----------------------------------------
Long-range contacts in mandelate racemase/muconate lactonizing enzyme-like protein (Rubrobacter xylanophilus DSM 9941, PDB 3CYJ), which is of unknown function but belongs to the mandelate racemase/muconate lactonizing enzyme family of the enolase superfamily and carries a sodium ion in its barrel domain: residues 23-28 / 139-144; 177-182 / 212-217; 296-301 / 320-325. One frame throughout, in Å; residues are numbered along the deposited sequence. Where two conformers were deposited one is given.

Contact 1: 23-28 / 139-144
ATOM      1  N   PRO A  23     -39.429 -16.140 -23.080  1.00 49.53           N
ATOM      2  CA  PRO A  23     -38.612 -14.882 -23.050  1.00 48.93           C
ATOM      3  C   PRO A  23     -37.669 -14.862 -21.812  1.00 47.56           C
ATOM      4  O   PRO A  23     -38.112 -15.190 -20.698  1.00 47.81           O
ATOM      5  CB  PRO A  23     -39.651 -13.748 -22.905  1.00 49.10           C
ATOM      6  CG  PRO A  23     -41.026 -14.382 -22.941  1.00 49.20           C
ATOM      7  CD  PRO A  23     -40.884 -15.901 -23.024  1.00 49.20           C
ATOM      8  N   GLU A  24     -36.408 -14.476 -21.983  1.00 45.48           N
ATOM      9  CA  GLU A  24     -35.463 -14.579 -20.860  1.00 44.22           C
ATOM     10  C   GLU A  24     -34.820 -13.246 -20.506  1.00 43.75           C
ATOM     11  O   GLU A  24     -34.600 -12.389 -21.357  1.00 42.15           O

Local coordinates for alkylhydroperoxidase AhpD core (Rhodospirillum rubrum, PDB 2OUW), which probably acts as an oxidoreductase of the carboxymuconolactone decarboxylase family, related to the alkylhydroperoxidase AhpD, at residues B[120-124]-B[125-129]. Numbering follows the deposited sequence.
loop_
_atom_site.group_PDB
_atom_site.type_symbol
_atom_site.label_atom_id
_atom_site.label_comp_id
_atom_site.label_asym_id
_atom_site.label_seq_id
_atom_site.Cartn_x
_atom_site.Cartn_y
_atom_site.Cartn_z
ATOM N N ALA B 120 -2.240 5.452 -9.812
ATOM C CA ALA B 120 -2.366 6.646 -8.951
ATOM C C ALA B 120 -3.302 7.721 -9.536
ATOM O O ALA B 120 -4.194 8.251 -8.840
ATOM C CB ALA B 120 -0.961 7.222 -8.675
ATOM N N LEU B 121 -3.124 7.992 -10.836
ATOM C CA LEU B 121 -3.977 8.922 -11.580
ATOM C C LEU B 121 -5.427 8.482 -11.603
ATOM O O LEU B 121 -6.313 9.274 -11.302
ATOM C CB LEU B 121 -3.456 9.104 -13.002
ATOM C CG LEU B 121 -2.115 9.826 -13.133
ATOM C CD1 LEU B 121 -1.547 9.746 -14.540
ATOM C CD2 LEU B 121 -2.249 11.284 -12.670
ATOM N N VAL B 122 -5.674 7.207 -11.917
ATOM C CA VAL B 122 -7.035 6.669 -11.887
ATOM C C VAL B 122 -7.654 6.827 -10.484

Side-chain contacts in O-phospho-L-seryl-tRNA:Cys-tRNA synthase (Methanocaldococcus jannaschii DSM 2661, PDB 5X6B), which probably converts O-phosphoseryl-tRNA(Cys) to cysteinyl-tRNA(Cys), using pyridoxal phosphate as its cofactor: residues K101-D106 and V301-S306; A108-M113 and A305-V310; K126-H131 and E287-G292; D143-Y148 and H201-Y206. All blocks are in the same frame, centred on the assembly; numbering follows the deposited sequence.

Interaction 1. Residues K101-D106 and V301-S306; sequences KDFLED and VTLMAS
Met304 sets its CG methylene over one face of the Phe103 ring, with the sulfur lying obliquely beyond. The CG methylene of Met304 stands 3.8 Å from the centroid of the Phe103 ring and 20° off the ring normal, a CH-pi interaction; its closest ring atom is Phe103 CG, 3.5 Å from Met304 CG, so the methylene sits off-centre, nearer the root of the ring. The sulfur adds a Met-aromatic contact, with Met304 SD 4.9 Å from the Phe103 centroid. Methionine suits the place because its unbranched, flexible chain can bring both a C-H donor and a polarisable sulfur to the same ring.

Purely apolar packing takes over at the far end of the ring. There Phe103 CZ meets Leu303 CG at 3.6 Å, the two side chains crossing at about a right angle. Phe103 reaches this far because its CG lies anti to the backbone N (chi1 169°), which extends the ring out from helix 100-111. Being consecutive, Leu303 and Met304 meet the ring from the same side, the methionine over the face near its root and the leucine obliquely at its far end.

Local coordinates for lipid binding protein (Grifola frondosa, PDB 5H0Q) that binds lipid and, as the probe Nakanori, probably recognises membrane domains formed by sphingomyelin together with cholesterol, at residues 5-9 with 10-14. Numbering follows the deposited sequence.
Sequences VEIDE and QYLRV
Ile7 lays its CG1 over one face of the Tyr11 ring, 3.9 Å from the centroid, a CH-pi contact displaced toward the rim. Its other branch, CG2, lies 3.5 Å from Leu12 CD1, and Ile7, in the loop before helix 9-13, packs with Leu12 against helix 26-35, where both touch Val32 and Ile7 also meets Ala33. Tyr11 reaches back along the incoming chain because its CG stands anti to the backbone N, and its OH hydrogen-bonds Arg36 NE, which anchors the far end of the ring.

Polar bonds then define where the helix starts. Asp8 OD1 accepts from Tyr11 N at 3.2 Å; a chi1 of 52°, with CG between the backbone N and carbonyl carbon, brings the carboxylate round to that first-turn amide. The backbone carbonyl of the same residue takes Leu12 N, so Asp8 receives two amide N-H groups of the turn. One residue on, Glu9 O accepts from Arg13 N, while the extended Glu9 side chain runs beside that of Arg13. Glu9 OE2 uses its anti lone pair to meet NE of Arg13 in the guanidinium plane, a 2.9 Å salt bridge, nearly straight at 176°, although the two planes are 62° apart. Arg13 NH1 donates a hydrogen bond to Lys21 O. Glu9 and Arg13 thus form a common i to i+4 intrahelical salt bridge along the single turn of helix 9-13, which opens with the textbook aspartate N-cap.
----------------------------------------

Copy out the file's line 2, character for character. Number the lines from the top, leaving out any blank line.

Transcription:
Contact 1: 23-28 / 139-144